I’ve recently finished reading Dacre’s War by Rosemary Goring, a new book which will be published in June. My copy is a pre-publication review copy courtesy of www.lovereading.co.uk. I loved this book, historical fiction set in the Scottish and English Borders and London between 1523 – 1525, full of political intrigue and personal vengeance. My review will follow soon.


There are several books lining up that I’m keen to read next. I’m not sure which one to choose. It’s been a while since I read an Agatha Christie, so it could be The Moving Finger, a Miss Marple mystery. Or it could be Elizabeth is Missing by Emma Healey, or Nora Webster by Colm Tobin, or The Last Girl, the third Maeve Kerrigan book by Jane Casey. Or something completely different!

After Flodden by Rosemary Goring

This year is the 500th anniversary of the Battle of Flodden between the forces of James IV of Scotland and Henry VIII of England. After Flodden by Rosemary Goring is the dramatic story of what happened after the battle on 9 September 1513. Well written, well researched this is a compelling and powerful book, bringing the characters and the Edinburgh and Borders of 1513 vividly to life. Once I started reading the book I didn’t want to stop. I read it quickly, devouring the pages, completely involved in this dramatic story.

I was swept away with the action, re-living the scenes through Rosemary Goring’s vivid descriptions €“ the court at Edinburgh, the wild Borderlands, the violence of the battle scenes and the interaction between the characters. It’s a brilliant book.

Louise Brenier is determined to find out what happened to her missing brother Benoit, was he killed in action, or was he captured? Interspersed with the story of Louise’s search for Benoit Brenier, her brother, are flashbacks to the Battle as the two sides gathered together and engaged in warfare, the political intrigue and danger always present.

There is Patrick Paniter, James’s secretary and right-hand man – full of remorse at the death of his king, and tormented by memories he would rather keep buried. Louise appeals to him for help, and when he tells her that Benoit must either be dead or a prisoner she sets off to search for him. Soon Gabriel, Viscount Torrance, a courtier and advisor to Paniter, joins her in her search, which takes them deep into the Border country, the stronghold of the Crozier clan and the retribution that Thomas Dacre, the Lord-Warden of the English Marches has vowed to impose.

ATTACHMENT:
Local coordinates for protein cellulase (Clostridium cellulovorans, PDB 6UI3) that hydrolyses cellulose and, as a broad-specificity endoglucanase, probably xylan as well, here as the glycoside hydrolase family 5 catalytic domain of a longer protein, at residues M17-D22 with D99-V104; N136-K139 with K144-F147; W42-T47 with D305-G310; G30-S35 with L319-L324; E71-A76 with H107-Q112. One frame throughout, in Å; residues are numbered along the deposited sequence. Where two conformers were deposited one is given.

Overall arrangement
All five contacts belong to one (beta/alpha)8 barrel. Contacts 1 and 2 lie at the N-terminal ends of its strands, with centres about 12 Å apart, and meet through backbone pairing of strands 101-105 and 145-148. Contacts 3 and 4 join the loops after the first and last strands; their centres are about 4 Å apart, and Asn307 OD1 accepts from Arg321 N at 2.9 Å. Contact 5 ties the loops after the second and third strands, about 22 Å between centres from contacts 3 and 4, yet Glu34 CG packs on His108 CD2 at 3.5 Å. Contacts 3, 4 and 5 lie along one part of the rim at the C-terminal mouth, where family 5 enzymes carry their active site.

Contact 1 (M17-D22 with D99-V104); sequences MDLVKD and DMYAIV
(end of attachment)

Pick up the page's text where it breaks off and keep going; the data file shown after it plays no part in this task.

After Flodden is due out in June 2013. I read an Advance Proof Copy supplied by Lovereading.co.uk.

FF monumentI’ve written about Flodden Field before, after our first visit to the Flodden Monument. The monument was erected in 1910 at the place where it was then thought that James IV fell in battle. However, more recent opinion is that this happened further south of the village, in the shallow valley close to the road at the foot of Branxton Hill.

There is a programme of events to commemorate this battle that led to the death of 15,000 Scots and English soldiers, 100 noblemen and the Scottish King, James IV. For more information about the battle and the Ecomuseum go to Flodden 1513. As the website explains the Ecomuseum links ‘together 12 sites from across north Northumberland, the Scottish Borders and Edinburgh, which have an intimate connection with the story of Flodden. These sites are all existing attractions, where access and interpretation are already available. They include churches, bridges, castles, museums and of course the battlefield itself.

Also have a look at Remembering Flodden 1513 – 2013, where the Stop Press News is that the One Show on BBC1 is featuring Flodden on Tuesday 30th May at 7pm – showing presenter and historian Dan Snow’s visit to the battlefield and castles of the borderlands.